krull intersection theorem

hello how is the krull intersection theorem if ring is not noetherian?

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What exactly are you asking here? If only "can the Noetherian hypothesis be dropped entirely so that the conclusion still holds", then the answer is no and an example has been given below. (Alternate example: take the ring of Puiseux series or any valuation ring with divisible value group.) One would hope that any algebra text which covers KIT would discuss this. (Unfortunately I doubt they all do, but I hope so...) Or do you want to know something more? – Pete L. Clark May 19 '11 at 16:27

It fails. For example, let $R$ be the ring of germs of smooth real functions at the origin, and let $I$ be the ideal generated by $x$. Now take the function $f(x) = e^{-1/x^2}$. The Taylor expansion of $f$ at $0$ is $0$, so $f$ belongs to $\bigcap_{n=0}^{\infty} I^n$, but $f$ is clearly not the zero function.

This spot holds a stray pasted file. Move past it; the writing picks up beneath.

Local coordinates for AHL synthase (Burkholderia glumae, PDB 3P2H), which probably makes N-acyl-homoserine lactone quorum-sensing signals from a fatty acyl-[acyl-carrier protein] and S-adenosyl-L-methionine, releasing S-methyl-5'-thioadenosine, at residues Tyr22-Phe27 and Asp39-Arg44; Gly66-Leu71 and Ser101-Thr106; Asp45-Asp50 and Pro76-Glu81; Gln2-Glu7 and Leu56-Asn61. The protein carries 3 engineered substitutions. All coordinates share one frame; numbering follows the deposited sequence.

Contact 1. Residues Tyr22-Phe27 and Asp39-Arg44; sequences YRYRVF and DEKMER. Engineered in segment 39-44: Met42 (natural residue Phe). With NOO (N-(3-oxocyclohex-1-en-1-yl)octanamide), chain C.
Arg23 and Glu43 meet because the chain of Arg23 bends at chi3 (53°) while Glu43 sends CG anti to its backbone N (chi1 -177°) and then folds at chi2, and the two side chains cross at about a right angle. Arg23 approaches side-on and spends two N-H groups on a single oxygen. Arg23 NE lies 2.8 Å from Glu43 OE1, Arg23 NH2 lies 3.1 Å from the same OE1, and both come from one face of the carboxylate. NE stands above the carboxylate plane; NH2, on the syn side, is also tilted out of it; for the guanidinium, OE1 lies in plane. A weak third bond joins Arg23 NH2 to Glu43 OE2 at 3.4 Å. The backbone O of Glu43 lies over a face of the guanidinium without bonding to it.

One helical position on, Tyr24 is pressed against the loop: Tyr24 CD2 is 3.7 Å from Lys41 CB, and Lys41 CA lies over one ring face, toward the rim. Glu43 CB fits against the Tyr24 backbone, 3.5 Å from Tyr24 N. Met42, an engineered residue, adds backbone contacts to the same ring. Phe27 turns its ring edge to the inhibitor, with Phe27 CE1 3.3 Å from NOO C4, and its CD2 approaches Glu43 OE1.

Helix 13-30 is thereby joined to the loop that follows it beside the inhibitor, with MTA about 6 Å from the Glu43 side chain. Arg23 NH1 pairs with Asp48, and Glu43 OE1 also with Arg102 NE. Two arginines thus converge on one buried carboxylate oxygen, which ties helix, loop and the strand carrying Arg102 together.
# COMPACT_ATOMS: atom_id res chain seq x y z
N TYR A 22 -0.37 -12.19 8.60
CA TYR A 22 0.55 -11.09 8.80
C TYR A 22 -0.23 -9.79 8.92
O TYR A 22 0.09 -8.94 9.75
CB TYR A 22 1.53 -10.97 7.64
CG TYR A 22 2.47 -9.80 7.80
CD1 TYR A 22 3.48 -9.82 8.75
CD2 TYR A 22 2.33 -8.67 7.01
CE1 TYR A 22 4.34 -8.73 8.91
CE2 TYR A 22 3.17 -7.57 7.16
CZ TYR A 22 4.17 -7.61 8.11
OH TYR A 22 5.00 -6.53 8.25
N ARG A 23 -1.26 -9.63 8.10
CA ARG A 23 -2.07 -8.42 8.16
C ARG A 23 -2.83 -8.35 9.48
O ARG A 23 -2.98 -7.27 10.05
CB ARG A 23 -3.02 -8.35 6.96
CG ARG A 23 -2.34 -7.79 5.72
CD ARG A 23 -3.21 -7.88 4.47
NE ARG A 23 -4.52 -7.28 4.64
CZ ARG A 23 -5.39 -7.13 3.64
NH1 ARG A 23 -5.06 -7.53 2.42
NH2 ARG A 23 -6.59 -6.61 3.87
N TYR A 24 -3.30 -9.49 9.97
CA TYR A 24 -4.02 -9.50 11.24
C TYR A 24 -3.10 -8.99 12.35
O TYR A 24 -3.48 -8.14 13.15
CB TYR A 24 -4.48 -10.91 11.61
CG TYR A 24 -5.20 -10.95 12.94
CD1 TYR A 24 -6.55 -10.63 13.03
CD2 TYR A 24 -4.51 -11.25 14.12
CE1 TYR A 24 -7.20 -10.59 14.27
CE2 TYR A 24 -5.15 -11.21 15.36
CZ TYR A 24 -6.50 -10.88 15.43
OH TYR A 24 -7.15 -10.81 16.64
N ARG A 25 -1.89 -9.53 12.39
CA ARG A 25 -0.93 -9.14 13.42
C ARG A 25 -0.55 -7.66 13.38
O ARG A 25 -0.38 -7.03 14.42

Just a comment: since germs are being considered, $R$ is local and the conclusion of KIT would be that the intersection is zero. However, the same function in the ring of all smooth functions from $\mathbb{R}$ to $\mathbb{R}$ still contradicts the more general form of KIT which has as its conclusion $f \in fI$. If for all $x \in \mathbb{R}$ we had $f(x) = f(x) x g(x)$, then for all $x \neq 0$, $1 = x g(x)$, contradicting the fact that $g$ is smooth at $0$. – Pete L. Clark May 19 '11 at 17:03